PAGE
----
"Have you ever noticed,” Patterson asked, “the strange parallel between the Cooperative Program and Communism? … Communism has never worked anywhere it has been tried. It has always been a colossal failure. And yet people keep on propping it up and trying it. But by comparison, the Cooperative Program, certainly not a biblical concept by that name, has worked incredibly.
 
“And yet the only people that seem not to appreciate it are Southern Baptists. And so Communism doesn’t work and people keep trying it. The Cooperative Program (CP) does work. Unbelievably, it has worked, now boasting the largest mission movement in the history of the world funded by the CP. Out of the 10 largest theological seminaries in America, six of them are ours, and they’re funded largely by the Cooperative Program.
 
“All that to set up the question: How on earth are we going to get our people to appreciate the Cooperative Program as much as all the rest of Protestantism appreciates it?"
 
In response, Page noted that many Southern Baptists “think they are giving to a program instead of giving to a [missions] project in Zimbabwe or in Beijing.” They will appreciate the Cooperative Program if they see the students, church planters, missionaries and the lost around the world who are impacted by the Cooperative Program.
 
“We have got to do a much better job of putting a face on missions,” Page said.
 
Page added that “the Cooperative Program, unlike communism, is the voluntary submission of ourselves to the needs of others. The Cooperative Program will only work in an atmosphere of Christlike selflessness.” Prior to the Q&A session, Page urged believers to be characterized by such selflessness and humility in a chapel sermon based on Christ’s parable of the Pharisee and publican in Luke 18:9-14.
 
Humility not only undergirds the Cooperative Program, but as Page said in his chapel sermon, it is required if Southern Baptists will ever see revival.
 
“There is a blessedness in prayer and revival when one opens up with humility before the Lord,” Page said. “There is a relationship necessary for revival, but there are requirements. And the first is humility. … If revival is going to fall in the convention, in our churches, in our campuses, it has got to start with me. Revival has got to fall on me. … God, give us humility. God, grant us humility.”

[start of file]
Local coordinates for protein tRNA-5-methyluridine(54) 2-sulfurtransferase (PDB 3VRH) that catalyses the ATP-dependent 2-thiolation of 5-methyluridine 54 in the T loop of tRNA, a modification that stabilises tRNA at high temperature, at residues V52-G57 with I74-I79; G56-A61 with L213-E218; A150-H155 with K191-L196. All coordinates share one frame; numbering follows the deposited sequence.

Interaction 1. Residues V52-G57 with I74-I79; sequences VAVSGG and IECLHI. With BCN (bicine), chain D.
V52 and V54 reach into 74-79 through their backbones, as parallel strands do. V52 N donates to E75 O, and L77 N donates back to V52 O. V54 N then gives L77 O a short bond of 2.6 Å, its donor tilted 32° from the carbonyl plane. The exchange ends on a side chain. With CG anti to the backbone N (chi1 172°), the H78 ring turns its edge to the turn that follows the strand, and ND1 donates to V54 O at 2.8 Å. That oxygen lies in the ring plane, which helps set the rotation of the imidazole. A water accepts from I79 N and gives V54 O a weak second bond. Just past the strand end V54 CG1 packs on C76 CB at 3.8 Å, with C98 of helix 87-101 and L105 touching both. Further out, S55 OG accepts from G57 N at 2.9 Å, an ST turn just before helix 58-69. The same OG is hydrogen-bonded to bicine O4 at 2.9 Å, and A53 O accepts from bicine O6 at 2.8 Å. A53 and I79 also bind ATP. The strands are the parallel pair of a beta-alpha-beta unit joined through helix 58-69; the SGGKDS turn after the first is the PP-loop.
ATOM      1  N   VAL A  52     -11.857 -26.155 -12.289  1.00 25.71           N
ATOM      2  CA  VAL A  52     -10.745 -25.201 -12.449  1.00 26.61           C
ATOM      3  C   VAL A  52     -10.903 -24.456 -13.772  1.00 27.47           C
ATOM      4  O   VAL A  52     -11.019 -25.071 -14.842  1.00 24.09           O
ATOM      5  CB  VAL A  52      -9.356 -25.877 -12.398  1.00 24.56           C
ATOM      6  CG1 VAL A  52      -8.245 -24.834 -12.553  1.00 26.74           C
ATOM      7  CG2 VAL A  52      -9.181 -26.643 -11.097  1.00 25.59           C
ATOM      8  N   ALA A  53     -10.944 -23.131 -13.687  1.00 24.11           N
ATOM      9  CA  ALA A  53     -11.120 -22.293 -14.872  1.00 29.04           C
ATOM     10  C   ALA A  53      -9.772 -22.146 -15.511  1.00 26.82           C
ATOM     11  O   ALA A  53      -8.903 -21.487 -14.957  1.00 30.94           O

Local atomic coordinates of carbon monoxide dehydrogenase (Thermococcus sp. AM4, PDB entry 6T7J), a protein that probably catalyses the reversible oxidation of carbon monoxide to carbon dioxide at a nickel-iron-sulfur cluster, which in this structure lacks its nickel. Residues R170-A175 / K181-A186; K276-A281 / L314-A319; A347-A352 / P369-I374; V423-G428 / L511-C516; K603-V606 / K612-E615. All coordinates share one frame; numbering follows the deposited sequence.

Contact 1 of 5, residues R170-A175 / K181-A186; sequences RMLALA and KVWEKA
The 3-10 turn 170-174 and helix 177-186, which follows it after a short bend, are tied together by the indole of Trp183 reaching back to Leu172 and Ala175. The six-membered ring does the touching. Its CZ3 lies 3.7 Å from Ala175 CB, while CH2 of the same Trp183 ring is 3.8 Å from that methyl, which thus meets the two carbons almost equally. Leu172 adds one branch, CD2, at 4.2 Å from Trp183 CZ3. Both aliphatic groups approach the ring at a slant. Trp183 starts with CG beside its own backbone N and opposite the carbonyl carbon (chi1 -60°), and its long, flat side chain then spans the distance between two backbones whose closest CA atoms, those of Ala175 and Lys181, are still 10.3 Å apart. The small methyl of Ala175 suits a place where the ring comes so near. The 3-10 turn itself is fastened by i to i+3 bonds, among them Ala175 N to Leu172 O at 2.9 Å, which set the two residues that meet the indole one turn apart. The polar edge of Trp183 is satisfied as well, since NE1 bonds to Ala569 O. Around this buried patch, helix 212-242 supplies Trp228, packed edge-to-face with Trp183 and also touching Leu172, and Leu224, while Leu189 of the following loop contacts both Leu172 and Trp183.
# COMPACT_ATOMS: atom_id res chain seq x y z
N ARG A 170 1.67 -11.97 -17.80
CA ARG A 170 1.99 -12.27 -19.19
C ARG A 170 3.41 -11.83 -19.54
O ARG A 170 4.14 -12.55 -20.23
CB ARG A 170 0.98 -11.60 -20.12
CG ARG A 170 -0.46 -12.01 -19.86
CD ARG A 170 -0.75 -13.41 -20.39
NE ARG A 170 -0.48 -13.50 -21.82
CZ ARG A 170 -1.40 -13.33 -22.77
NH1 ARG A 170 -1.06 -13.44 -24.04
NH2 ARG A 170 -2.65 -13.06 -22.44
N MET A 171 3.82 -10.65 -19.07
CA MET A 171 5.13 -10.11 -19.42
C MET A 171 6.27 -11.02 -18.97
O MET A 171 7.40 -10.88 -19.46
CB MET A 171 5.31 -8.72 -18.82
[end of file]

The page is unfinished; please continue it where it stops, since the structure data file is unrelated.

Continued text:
Putting a face on the Cooperative Program
According to Page, Southern Baptists must put a face on the Cooperative Program.
 
“People in the pew give to a face. They give to a project,” Page said, but few can be excited about giving to an amorphous, cloudy program.
 
But, according to Page, Southern Baptist cooperation is about much more than a program. The Cooperative Program, he said, consists of “a strong home base with an aggressive global mission.” When a Southern Baptist tithes, a percentage of his gift goes to the state and then to the national conventions, where it is deployed to undergird Southern Baptist efforts to proclaim the Gospel throughout the world.
 
In fact, the Executive Committee, which manages the business of the SBC throughout the year, distributes gifts to the Cooperative Program almost immediately to the work of Southern Baptists.
 
“We never hold it more than five days,” Page said. “It goes straight to Southwestern Seminary, to the International Mission Board, to the North American Mission Board, etc.”
 
The Cooperative Program supports the Ethics and Religious Liberty Commission in its mission to uphold religious liberty, to preserve the sanctity of marriage, and to defend millions of the unborn put to death in abortion clinics. It supports students training to preach the word and reach the world at the SBC’s six seminaries. And it supports thousands of missionaries, whom Southern Baptists send throughout North America and to the ends earth to share a message of hope with lost men and women.
 
To put a face on the Cooperative Program, watch the “Empty Hands” video on cpmissions.net/2003/default.asp.
 
(EDITOR’S NOTE – Benjamin Hawkins is senior news writer for Southwestern Baptist Theological Seminary in Fort Worth, Texas.)
4/3/2012 3:51:04 PM by Benjamin Hawkins, SWBTS Communications | with 0 comments



Displaying results 61-70 (of 75)
 |<  <  1 - 2 - 3 - 4 - 5 - 6 - 7 - 8  >  >|